Nora Bayes: Vaudeville’s Greatest Diva

The Billy Rose Theatre Collection, The New York Public Library for the Performing Arts
The Billy Rose Theatre Collection, The New York Public Library for the Performing Arts


Vaudeville’s greatest diva  (and that’s really saying something), Bayes was a complex mixture of training, talent and temperament. In vaudeville temperament was a sort of status symbol. It was something only the biggest stars could afford – or they’d be canned. A temperament was like a Rolls Royce, an entourage, a suite of rooms at the Ansonia and a gown by Erte. This was a great unspoken. Managers forgave “attitude” in general because these people were stars…box office…money.

Nora Bayes was all that. Her salary was among the very highest earned by a vaudevillian, but for good reason. She was considered second to none in dramatizing a song—audiences were wild about her. Above all, she was a class act, maintaining a level of dignity and style one associates with legit actresses and opera singers. At the height of her fame, she traveled with a private railroad car in which she carried a full entourage consisting of her two children, their governess, her maid, her piano player and his wife. Today, if you encounter her name at all, it is probably on the sheet music to the song “Shine On, Harvest Moon” which she co-wrote with her husband Jack Norworth.

She was born with the unprepossessing name of Leonora Goldberg in 1880, in either Chicago, Milwaukee or Los Angeles depending on whose account you believe. Her parents were devoutly Orthodox Jews—she had to tell them her singing lessons were for religious purposes. As soon as she turned 18, she ran away and went into show business.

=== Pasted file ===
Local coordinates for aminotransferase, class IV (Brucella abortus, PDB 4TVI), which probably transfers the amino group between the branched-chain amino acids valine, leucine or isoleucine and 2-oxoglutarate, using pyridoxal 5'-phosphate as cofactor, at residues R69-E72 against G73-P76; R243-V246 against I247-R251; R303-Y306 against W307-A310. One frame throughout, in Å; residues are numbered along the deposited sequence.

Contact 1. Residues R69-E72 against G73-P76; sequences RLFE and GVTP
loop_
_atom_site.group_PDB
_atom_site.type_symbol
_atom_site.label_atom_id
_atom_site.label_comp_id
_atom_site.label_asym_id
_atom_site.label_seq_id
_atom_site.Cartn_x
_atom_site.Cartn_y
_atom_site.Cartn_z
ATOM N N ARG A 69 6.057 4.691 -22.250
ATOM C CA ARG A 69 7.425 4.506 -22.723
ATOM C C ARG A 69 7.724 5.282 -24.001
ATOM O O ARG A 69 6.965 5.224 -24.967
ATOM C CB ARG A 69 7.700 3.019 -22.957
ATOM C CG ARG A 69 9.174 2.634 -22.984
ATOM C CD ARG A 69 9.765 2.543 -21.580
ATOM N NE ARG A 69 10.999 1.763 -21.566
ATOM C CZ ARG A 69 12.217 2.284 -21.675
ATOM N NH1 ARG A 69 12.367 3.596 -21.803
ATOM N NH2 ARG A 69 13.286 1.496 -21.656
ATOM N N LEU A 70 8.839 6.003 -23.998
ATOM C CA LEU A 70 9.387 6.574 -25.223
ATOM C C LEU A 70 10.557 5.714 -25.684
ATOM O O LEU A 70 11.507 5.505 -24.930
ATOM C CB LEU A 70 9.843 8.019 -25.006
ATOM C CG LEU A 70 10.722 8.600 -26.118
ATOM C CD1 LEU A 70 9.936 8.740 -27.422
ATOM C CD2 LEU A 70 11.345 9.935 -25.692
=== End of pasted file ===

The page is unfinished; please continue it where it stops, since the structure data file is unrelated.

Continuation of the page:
She took an Irish last name to suit her largely Irish repertoire. She took a roundabout road to perfection. After debuting in 1899 at the Chicago Opera House, she played in stock companies where she learned about acting, then moved to Paris, where she took singing lessons. these experience gave her a high degree of perfection and polish. Contemporaries praised her for her voice control, her diction, and her ability to dramatize a song. The latter quality is what inspired write Douglas Gilbert to call her “the American Guilbert”. The elegance and class Bayes naturally possessed were mere icing on the cake. She played the Palace in London before getting her big break in the U.S. – a hit turn singing Harry von Tilzers’ “Down Where the Wurzburger Flows” at the Orpheum theatre in Brooklyn in 1902. for years thereafter as “The Wurzburger Girl”, which sounds more like a curse than a blessing.

In 1907 she hit it big at Proctor’s 5th Avenue theatre and appeared in the very first Ziegfeld Follies. In 1908 she married singer/piano player/composer Jack Norworth,her second husband of five. Bayes, like most headlining women, attempted to make a eunuch out of all of her husbands. Norworth, whom at that time had the lesser profile and salary, was forced to accept the billing, “Nora Bayes, assisted and admired by Jack Norworth”. He also had to walk Nora’s dog, go outside to smoke, etc. So much for  “The Stage’s Happiest Couple,” as they were also billed. Well, 50% happy, at any rate.

In 1908 the pair played the Follies together where they introduced “Shine On, Harvest Moon.” (Bayes often got songwriting credit but generally had only tweaked a line or two of any song she was involved with. Norworth wrote and co-wrote many hits besides the aforementioned, including “Take Me Out to the Ball Game” and “Meet Me in Apple Blossom Time”. ) Apart from vaudeville, the couple also appeared in legit musicals together, such as The Jolly Bachelors (1910) and Little Miss Fix It (1911).

But, if you wrote a song as popular as “Take Me Out to the Ball Game” I don’t guess you’d be walking anybody’s dogs for too long. Norworth divorced her in 1913. He went on to hit it big in England soon thereafter. Bayes attempted a reconciliation but Norworth was fed up by that point.